If you have ridden a Metro bus or rail car you may have recently found in the holders for brochures and timetables (known in the industry as take-ones) a brochure for Metro’s Code of Conduct. The who/what, you may wonder?
Let me share with you the circuitous story of this bit of rulemaking. If nothing else, I think the reader’s of this blog will find it an entertaining tale. And I even have a personal role at one key part of the narrative.
In August 2003 the Metro Board adopted an Administrative Code for the agency. The Minutes from that meeting indicate the code (item #24) was merely adopted; no mention of amendments being made or follow-up actions to be taken. This is interesting because in November 2007 when the Metro board was presented the Customer Code of Conduct draft the staff report stated “In 2003 Metro’s Board adopted an Administrative Code … After adoption of the Administrative Code, the Board instructed staff to evaluate the efficacy of creating a Customer Code of Conduct in furtherance of the purposes for which the Administrative Code was adopted.” Note the ambiguity that no mention is made of who actually sought such a Code, merely that “The Board” instructed staff. Only in a 2009 document is it revealed Duarte Councilman and Metro Board member John Fasana first suggested Metro needed a Code, as an adjunct to the creation of a Transit Adjudication Bureau (basically Metro’s own court).
The Code and Transit Adjudication Bureau seemed somewhat in limbo after the initial inquiry in 2003 until then L.A. County Supervisor and Metro Board member Yvonne Burke in Feb. 2006 amended a motion about TAP (item #16). These few paragraphs are the birthplace of the rail station turnstiles, with the Code and Adjudication Bureau tied to it. Burke’s main motivation was complaints from her constituents about having to go to court for tickets they received when they were found riding the Blue Line without Metro tickets or passes. Bruke put all her political clout behind making the gates happen (and by default the Code and Bureau). By Sept. 2006 legislation (SB 1749) had passed the legislature and been signed by the Governor authorizing Metro to set up a Court if it wished to.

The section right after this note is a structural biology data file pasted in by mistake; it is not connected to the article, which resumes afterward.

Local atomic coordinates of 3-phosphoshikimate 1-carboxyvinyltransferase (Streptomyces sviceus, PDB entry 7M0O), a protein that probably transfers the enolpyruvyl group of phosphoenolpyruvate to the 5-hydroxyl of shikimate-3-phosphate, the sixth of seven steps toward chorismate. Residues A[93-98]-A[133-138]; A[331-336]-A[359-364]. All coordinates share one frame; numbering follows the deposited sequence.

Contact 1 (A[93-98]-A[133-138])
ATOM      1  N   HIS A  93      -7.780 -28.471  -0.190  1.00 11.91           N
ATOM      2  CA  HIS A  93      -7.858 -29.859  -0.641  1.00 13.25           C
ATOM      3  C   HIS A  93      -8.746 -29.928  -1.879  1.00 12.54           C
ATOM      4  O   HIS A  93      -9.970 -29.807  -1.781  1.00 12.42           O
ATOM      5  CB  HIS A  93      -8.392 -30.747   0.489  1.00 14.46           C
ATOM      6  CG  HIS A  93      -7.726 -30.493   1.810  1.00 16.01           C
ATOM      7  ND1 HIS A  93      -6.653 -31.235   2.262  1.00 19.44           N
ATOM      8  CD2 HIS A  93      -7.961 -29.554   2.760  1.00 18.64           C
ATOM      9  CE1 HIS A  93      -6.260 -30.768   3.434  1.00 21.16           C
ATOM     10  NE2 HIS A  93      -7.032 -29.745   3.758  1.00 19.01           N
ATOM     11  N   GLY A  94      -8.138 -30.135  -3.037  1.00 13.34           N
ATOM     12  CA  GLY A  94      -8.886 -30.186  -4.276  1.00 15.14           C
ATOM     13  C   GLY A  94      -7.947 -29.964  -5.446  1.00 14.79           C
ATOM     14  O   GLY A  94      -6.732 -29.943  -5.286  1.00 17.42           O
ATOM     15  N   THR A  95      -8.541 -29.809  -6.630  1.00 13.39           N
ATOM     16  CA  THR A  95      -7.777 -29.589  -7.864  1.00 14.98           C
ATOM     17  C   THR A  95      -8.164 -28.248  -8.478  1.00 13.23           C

The 2007 Code draft is what motivated my involvement. Staff in the aforementioned 2007 report stated “The proposed ordinance will be presented for final adoption at a subsequent Board meeting after the ordinance has been published for public comment.” Poking around and asking question I learned Mero staff felt a notice published in a newspaper of general circulation (i.e. a legal notice buried in the classifieds) was all that was necessary to seek public comments. I sent a letter to then-Metro CEO Roger Snoble decrying this state of affairs. In response Metro’s ethics officer Karen Gorman cited presentations at a bunch of obscure governmental meetings as constituting making the public aware. This was in a period when Metro had a widely publicized public hearing about tiles. You read that right: tiles. As I mentioned in my letter SO.CA.TA in response to this deplorable situation placed on the front page of its website a notice about the Code with links to the obscure location it had been posted on the Metro website plus information on how to submit comments via e-mail or written letter. We didn’t have a Streetsblog back then so this was about the best means available to get the word out to riders, etc.
By Dec. 2008 when Burke left the Board of Supervisors the Code had momentum as part of its association with the Court and gates. The following year things slowed down as then Metro CEO Roger Snoble felt the Court was impudent to implement until the agency’s finances were stabilized. In the middle of the year when Art Leahy took over he gave the thumbs up for it to go ahead.
And so in July 2010 the Metro Board adopted the Code. It was supposed to become effective July 1, 2011. But in June 2011 the Metro Board amended the Code to reflect previously made changes to Metro’s bicycle policies. Also the effective date was pushed back to October 31,2011 to enable the procurement of a citation processing vendor to be completed. Evidently things may have taken a bit longer than that to get up and running which accounts for why Metro’s first push to inform patrons about the Code is only starting up now.
So that is the story (with more twists and turns than an episode of public radio’s Guy Noir) of Metro’s not-so-new, long-time being born Code of Conduct. Such as it is.